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- Jan 17, 2013

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I will basically introduce some integration techniques from the very simple to the complicated ones on this site , so I was wondering whether it is a good idea ?

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- Thread starter
- #1

- Jan 17, 2013

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I will basically introduce some integration techniques from the very simple to the complicated ones on this site , so I was wondering whether it is a good idea ?

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- Feb 13, 2012

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Good idea!... because the field is very wide, only one clarification: what You mean as 'integration techniques'?... general concept of integral?... indefinite integrals?... exact computation of definite integrals?... numerical computation of definite integrals?...

I will basically introduce some integration techniques from the very simple to the complicated ones on this site , so I was wondering whether it is a good idea ?

Kind regards

$\chi$ $\sigma$

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- #4

- Jan 26, 2012

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I have started a tutorial in the Calculus folder on integral calculus. I need to finish it, but haven't the time right now. You might check that out, if you like, and either continue it, or you could do some more advanced techniques. What's your scope?

I will basically introduce some integration techniques from the very simple to the complicated ones on this site , so I was wondering whether it is a good idea ?

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- #5

- Jan 17, 2013

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HiGood idea!... because the field is very wide, only one clarification: what You mean as 'integration techniques'?... general concept of integral?... indefinite integrals?... exact computation of definite integrals?... numerical computation of definite integrals?...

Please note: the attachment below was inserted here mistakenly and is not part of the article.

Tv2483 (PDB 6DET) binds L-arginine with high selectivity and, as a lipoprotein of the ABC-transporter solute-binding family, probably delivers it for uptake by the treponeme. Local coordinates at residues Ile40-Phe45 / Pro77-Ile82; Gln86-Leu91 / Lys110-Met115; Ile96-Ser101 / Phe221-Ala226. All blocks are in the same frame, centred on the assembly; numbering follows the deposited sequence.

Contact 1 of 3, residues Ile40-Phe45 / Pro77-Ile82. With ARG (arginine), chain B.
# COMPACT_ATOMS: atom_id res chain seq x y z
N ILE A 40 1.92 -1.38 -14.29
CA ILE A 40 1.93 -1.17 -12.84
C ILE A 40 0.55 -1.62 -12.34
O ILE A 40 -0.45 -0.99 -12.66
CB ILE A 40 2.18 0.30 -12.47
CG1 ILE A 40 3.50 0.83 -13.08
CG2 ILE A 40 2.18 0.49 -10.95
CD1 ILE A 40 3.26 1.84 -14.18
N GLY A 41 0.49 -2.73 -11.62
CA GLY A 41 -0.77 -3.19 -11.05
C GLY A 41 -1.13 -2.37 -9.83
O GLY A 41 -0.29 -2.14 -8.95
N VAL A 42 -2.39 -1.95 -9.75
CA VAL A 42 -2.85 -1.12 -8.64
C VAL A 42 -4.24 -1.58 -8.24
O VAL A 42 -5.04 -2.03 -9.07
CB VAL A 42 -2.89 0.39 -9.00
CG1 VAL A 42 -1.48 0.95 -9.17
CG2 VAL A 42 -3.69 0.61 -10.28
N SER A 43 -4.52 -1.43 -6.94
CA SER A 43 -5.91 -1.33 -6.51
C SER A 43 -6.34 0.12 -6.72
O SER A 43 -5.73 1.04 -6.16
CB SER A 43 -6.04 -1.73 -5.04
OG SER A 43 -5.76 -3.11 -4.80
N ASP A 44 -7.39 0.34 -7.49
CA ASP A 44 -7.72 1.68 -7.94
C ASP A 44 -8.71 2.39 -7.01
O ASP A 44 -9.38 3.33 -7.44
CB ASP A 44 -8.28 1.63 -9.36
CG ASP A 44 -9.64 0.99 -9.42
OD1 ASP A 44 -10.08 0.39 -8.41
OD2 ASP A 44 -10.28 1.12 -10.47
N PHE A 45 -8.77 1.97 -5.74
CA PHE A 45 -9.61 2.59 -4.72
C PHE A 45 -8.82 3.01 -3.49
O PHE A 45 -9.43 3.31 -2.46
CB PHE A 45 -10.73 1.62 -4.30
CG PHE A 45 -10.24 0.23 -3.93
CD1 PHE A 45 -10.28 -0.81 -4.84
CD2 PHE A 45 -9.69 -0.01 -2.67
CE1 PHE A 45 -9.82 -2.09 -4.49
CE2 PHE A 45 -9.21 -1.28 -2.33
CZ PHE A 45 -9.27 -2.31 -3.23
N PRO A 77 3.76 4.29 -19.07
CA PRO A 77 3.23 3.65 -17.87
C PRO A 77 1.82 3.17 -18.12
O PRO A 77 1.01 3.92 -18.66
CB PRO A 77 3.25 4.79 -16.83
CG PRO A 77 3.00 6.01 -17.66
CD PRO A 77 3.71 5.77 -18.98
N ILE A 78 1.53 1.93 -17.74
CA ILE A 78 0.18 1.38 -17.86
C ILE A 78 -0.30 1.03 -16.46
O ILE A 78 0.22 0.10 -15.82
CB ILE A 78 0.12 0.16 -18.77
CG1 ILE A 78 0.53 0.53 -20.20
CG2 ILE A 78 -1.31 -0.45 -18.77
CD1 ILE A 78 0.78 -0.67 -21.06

Kind regards

$\chi$ $\sigma$

I will try to tackle the several techniques to solve definite and indefinite integrals because as we know many indefinite integrals cannot be solved but if we define them in a bounded interval they can be solved .

These techniques will include the elementary ones [By substitution , by parts , by partial fractions ,etc...] . In addition to complicated ones , such as [The use of special functions ,using Laplace and Rourier transform , Complex and contour Integration ,etc...].

Basically , there will be lots of exercises and proofs of general formulas.

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- #6

- Jan 17, 2013

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HiI have started a tutorial in the Calculus folder on integral calculus. I need to finish it, but haven't the time right now. You might check that out, if you like, and either continue it, or you could do some more advanced techniques. What's your scope?